Match Recommendation: Shawn Michaels vs. The Undertaker (Badd Blood: In Your House – October 5, 1997) Once again, the best place to start is the beginning. In the fall of 1997, Shawn Michaels faced The Undertaker in the first Hell in a Cell Match; the winner would receive a WWE Championship match at Survivor Series the following month. This match was brutal, especially for the “Heartbreak Kid.” Perhaps more importantly, it featured arguably the greatest debut in company history. Other Hell in a Cell matches would follow, but in terms of historical significance, the first can’t be beat.

Spin the Wheel, Make the Deal

Imagine having your fate decided by a spinning wheel. One would immediately associate this item with lighthearted intentions, such as carnival games. That said, professional wrestling managed to incorporate a sinister spin, for lack of better terms. Heading into WCW Halloween Havoc 1992, Jake Roberts was involved in a feud with one of the company’s top stars, Sting. With this spooky pay-per-view approaching, it was decided that their match type would be determined by a unique stipulation: Spin the Wheel, Make the Deal.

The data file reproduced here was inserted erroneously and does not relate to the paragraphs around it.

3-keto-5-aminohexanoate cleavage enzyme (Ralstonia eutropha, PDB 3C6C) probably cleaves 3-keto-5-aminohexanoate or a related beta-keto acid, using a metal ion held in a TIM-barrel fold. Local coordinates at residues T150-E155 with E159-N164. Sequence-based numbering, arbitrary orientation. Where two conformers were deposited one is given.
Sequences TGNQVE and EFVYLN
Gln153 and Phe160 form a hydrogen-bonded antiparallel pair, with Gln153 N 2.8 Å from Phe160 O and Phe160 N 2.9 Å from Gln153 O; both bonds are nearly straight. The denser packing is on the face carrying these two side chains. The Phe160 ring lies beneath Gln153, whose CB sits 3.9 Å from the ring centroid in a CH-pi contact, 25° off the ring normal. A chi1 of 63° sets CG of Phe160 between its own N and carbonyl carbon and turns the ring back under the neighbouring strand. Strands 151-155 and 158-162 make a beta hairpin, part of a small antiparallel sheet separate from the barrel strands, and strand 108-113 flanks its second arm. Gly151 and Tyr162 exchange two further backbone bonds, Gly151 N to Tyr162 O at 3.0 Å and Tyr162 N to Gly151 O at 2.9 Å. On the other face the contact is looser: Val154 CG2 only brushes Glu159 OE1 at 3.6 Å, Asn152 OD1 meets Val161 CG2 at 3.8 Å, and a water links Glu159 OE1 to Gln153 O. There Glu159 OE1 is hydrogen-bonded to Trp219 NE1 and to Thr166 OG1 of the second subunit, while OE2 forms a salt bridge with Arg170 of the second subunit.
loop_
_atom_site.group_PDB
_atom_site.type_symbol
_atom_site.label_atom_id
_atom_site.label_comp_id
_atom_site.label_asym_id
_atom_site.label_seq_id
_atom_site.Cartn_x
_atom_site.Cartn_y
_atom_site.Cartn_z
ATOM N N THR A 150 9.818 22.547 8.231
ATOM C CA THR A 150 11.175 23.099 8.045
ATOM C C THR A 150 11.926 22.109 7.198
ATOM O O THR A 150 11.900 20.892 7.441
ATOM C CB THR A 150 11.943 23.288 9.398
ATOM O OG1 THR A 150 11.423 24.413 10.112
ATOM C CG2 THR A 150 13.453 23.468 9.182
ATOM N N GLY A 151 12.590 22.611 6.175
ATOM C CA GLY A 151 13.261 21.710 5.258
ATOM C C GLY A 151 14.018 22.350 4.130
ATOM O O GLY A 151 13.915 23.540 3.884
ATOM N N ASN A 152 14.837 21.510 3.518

Essentially, the wheel would spin, landing atop one of twelve potential match types. By the wheel in question, it was decided that Roberts would face Sting in a Coal Miner’s Glove Match. As far as the match itself is concerned, it’s an acquired taste. Not only does the stipulation take some getting used to, but the end of the match is off-the-wall, early by early 90s standards. However, for those that curious about the history of Halloween Havoc, this may be a wrestling match worth watching.

Since then, the Spin the Wheel, Make the Deal concept fell by the wayside in mainstream wrestling. However, it was revived by WWE en route to NXT Halloween Havoc. Granted, this is less of a match stipulation and more of a gimmick. However, given that it puts the fate of wrestlers to chance, it’s fair to give Spin the Wheel, Make the Deal its due during this time of year. Good fortune is a must in this scenario; keep a lucky rabbit’s foot handy.